6. Tuesday, the 18th September was a close holiday and, on the morning of the 19th September, he paid the money into the Bank and obtained the receipt. As he was going to present it to the Collector, he found that his estate was put up for sale and, before he could place the receipt in the Collector's hands, the sale was completed. He then filed the receipted chalan with a petition stating the facts. The hour for the sale was 12 noon and the petition was presented at 1-9 P.M. The Collector, however, held that it was too late then to interfere with the sale which had been already concluded.
7. The plaintiff appealed to the Commissioner on the 7th December 1906 and the grounds of appeal appear in the paper-book with the Collector's reply in the margin to such grounds. Grounds 7 and 8 deal with the allegations regarding the payment of the arrears and in answer to them, the following passage occurs: 'Moreover, it appears that, on the 17th September two other arrear chalans were passed by the Account Department after the appellant's chalan, namely, (a) chalan presented by Gondhal in respect of estate Saidalipur, Purganna Azimabad, Touzi No. 317-2 for Rs. 2-8-10 and (b) chalan presented by Mahomed Sharf-ud-din in respect of Takh Pergunnah Rauza Narpet, Tonzi No. 35-1 J. for Rs. 1-6-6 and both of them were able to deposit the arrears on the very date and obtain exemptions. It is certainly unaccountable that the appellant whose chalan was passed first was unable to deposit on that date or sufficiently early on the sale day, the 19th September. The June Kist default following so closely the March default, the absence of the defaulter or any person on his behalf in the sale room, the unjustifiable delay in the deposit of the arrears in time and the omission to apply for exemption under Section 18 are clear evidences of the gross carelessness and culpable negligence in the payment of Government dues, and sale must be the legal consequence of such laches and laxity.
8. The appeal was disposed of by the Additional Commissioner on the 22nd December 1906. He held that there had been gross carelessness on the part of the plaintiff, that owing to the fact that the plaintiffs' co-sharers had defaulted in payment of the previous kist, he had every reason to expect default in the current kist but never looked for it till the fourth day before the sale, and that, when he had got orders for payment to be accepted, he did not follow them up but dawdled until in the end the estate was sold before he could produce the chalan.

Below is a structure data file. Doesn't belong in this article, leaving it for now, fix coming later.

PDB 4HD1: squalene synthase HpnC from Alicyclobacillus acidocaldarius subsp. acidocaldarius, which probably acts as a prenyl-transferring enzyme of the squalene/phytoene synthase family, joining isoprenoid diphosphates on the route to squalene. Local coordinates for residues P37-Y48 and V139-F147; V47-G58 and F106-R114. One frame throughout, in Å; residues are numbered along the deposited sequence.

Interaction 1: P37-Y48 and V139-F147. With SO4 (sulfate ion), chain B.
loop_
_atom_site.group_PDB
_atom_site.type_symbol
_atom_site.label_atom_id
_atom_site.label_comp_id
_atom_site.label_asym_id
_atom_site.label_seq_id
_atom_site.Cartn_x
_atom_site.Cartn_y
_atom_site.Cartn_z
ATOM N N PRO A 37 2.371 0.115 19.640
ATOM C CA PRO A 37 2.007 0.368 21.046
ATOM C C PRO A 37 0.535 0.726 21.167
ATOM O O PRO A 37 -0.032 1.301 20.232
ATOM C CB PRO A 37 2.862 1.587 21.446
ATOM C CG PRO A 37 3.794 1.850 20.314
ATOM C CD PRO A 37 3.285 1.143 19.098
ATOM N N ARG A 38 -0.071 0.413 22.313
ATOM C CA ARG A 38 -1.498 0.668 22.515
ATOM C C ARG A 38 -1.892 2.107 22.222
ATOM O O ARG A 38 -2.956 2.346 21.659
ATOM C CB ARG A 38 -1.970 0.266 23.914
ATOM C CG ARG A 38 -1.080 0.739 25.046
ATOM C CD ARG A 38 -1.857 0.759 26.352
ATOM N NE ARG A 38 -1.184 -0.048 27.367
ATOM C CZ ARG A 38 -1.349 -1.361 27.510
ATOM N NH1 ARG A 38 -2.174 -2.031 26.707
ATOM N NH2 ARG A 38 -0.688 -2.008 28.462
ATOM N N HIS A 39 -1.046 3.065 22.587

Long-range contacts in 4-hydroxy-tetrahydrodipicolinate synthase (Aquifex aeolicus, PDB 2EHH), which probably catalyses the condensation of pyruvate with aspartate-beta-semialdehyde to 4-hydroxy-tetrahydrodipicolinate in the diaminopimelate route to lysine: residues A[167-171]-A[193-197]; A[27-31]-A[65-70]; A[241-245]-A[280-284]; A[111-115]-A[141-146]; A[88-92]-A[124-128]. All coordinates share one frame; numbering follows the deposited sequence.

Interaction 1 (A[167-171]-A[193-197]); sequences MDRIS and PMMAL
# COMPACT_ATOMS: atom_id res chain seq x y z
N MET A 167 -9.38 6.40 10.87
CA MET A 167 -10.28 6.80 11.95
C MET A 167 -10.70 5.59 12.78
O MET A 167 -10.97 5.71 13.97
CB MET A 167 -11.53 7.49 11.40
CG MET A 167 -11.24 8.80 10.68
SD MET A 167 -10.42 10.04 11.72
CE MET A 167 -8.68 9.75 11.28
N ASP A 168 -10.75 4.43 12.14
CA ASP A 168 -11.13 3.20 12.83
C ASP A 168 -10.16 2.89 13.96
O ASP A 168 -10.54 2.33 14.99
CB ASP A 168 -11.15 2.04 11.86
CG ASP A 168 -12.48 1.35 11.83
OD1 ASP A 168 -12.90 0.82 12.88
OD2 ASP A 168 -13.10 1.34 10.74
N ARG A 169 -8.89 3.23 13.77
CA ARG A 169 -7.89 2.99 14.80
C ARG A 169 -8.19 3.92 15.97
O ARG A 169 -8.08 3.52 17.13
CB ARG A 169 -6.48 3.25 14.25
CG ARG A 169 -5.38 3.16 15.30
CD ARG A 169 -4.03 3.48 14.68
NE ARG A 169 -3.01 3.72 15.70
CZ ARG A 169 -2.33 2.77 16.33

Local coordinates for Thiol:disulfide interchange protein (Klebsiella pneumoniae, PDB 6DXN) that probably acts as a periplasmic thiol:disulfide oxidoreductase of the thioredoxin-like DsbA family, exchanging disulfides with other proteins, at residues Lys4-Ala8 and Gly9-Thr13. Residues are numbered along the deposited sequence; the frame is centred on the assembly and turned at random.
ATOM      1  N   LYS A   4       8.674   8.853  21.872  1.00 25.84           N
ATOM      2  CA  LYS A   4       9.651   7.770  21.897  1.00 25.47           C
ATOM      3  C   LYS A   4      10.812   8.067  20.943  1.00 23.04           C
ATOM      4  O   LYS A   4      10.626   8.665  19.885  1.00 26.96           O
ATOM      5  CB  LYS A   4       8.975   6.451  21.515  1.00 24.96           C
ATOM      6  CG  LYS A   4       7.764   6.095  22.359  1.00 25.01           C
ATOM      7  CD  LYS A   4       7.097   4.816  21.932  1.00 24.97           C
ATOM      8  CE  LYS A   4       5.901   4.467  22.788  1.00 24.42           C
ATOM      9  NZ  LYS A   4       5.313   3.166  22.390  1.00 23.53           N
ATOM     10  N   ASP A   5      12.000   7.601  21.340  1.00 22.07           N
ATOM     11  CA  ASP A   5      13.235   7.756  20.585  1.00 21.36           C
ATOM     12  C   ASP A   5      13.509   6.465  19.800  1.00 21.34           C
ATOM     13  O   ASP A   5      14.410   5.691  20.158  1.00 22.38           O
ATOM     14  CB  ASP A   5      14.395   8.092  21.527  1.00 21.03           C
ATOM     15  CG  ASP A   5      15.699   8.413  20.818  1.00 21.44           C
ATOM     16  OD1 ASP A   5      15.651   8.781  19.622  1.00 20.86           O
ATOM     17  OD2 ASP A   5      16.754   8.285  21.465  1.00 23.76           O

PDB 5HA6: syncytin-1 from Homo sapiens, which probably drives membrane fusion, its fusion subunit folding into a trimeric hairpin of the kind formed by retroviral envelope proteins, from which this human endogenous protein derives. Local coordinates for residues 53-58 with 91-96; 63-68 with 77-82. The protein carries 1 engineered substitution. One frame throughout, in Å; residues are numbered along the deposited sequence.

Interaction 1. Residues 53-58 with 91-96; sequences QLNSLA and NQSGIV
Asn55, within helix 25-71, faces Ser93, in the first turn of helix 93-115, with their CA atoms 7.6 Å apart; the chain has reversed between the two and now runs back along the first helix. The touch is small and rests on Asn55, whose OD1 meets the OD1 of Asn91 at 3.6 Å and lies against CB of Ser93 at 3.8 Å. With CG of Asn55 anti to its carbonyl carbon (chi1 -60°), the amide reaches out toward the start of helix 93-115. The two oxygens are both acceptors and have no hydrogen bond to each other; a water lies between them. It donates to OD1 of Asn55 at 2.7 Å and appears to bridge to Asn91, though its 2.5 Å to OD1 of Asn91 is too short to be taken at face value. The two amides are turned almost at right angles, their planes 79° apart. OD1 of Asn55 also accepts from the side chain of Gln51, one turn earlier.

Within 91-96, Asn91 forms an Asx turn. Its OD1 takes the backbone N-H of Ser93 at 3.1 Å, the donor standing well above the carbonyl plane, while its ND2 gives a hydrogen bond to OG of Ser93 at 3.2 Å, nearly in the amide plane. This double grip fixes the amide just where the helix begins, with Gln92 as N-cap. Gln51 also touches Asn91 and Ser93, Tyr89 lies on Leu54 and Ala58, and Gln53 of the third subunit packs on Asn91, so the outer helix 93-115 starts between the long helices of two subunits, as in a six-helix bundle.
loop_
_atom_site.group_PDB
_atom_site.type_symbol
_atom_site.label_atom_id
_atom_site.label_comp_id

9. Before the lower Court, the two other chalans referred to in the Collector's reply were produced in evidence to prove that the arrears which were paid up under them were paid on the 17th September, though the circumstances under which the payments were made in those cases and whether they differed from those under which the payment for the plaintiff was made by his agent were not gone into.
10. In all these circumstances, we are unable to differ from the view of the lower Court that the plaintiff's agent was not as diligent as he ought to have been in the payment of the arrears. At the same time, there is little reason to doubt that, in fact, the money was paid into the Bank before the sale was concluded. In consequence of this delayer dawdling on the part of the plaintiffs' agent, the plaintiff has undoubtedly suffered considerable loss by the sale of valuable property at much below its price, and the purchaser is the defendant, a pleader of the Judge's Court. The Commissioner, however, held that a sufficient case of hardship was not made out to justify his interference and, as that Court was the only authority which could have taken steps to have the sale set aside on that ground, it is unnecessary for us to do more than state the facts without expressing any opinion.
11. In support of this ground of appeal, it has also been contended that the order of the Collector to accept payment is tantamount to an exemption from sale and as the payment was accepted and made in all probability before the actual sale took place, there was no arrear outstanding and the sale was invalid. The law is. however, clear on the point that the fact of payment after the latest day is no bar to the sale (see the last paragraph of Section 6 of Act XI of 1859) and the decision of their Lordships of the Judicial Committee in the case of Lala Gauri Banker Lal v. Janki Pershad 17 C. 809 at p. 812 : 17 I.A. 57 seems to us to be conclusive against the appellant. Their Lordships there say that an order which ran as follows 'accept on payment of all Government demands' was not such an order as is contemplated by Section 18. An order under Section 18 should be an absolute exemption and not an order which may have effect as an exemption or not, according to what may happen, or be done, afterwards. The reason for the exemption must be recorded at the time when it is granted and their Lordships also say that it may be doubted whether the words 'accept etc.' are more than a note of one of the Collector's Officers that the money would be received and the mahal would be exempted from sale.